Demand Letter

Last Reviewed: July, 2023 Reviewed by: JES Contributors

A demand letter is a formal letter that demands the other person (or corporation) performs a legal obligation, such as fixing a problem, paying a sum of money, or honoring a contract. The letter describes the agreement between parties and gives the recipient a chance to fix the issue without being taken to court. 

A demand letter is not legally required in order to start a lawsuit, but it is often a good idea because if the recipient agrees with the demand, everyone avoids the stress of going to court. 

Anyone can write and send a demand letter. It does not need to be from a lawyer or other professional. There is no set format for a demand letter.

What to Include in a Demand Letter:

  • Date and the recipient's contact information
  • Legal phrase WITHOUT PREJUDICE to protect you from the contents of the letter being used against you later in court
  • Summary of the agreement and the problem or issue
  • Demand for a specific relief or payment
  • Deadline stating when the matter must be settled
  • A reasonable amount of time to comply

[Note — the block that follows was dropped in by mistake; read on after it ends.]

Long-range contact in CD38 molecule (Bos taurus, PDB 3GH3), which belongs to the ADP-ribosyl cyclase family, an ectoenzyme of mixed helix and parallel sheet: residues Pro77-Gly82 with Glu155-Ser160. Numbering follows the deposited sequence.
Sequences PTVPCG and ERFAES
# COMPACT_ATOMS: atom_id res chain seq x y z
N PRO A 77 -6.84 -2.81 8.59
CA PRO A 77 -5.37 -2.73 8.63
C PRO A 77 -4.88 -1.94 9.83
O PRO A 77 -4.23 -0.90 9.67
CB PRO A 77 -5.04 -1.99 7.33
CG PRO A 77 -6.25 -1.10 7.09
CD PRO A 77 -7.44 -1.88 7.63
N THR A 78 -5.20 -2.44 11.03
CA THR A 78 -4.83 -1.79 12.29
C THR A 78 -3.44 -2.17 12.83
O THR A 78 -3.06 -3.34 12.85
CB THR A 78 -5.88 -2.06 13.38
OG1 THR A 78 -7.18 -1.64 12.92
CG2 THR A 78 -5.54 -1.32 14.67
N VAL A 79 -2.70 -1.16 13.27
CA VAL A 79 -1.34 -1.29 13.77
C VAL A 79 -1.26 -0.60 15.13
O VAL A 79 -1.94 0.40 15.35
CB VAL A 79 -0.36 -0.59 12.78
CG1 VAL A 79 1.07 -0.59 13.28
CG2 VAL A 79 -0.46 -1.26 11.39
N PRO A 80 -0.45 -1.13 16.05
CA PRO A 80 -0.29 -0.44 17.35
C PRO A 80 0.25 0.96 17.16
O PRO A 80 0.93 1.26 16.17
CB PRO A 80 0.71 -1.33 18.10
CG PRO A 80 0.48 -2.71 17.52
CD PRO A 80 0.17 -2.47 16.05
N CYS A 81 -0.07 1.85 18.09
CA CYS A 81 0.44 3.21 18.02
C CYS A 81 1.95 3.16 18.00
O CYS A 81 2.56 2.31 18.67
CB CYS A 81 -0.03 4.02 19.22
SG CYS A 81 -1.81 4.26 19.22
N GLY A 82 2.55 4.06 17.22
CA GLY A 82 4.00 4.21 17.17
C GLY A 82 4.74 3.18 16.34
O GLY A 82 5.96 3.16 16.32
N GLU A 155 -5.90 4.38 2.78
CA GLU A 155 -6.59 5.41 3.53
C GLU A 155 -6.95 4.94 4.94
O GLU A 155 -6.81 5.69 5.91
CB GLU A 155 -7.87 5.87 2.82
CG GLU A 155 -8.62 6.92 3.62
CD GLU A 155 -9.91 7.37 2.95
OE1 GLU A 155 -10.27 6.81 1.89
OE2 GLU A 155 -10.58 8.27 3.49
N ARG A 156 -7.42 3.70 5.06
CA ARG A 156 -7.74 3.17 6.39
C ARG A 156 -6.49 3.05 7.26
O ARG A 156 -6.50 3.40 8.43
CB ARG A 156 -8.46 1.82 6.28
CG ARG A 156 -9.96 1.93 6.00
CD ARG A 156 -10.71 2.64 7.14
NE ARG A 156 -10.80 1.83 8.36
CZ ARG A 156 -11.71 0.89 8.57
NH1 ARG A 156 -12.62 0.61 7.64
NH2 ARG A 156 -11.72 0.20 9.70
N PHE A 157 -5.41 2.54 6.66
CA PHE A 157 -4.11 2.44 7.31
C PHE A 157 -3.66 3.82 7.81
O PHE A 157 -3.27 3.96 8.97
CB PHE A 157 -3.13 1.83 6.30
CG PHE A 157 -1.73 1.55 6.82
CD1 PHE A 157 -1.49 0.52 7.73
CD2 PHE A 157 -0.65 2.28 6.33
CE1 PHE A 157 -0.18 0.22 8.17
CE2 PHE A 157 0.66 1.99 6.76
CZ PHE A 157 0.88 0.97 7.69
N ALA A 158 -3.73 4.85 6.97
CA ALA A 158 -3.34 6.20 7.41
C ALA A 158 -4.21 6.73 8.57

• That you intend to start a lawsuit if no action is taken
  • Sender's contact information and signature
  • Fair and specified terms

DIY Tools

To prepare a your own demand letter see Demand Letter Template and the Sample Demand Letter

Learn More

Sample demand letter from the Law Students’ Legal Advice Program

Responding to a Demand Letter

If you receive a demand letter, it does not mean that you are being sued. It does not mean that a claim has been filed in court. It does mean that the other party may sue you if you do not meet the terms described in the demand letter. Read the terms of the letter carefully to see if you are willing and able to comply. You may need to get legal advice from a lawyer to help you decide how to respond.

If you think you can negotiate a settlement or establish payment terms, contact the writer of the demand letter as soon as possible. You may wish to respond letting them know if you agree to their terms or the reasons why not. You can also propose an alternative settlement option. 

For example, if the demand letter is asking for a repayment of a debt of $6,000 by the end of the month you may propose a payment schedule for smaller amounts over a longer period of time.

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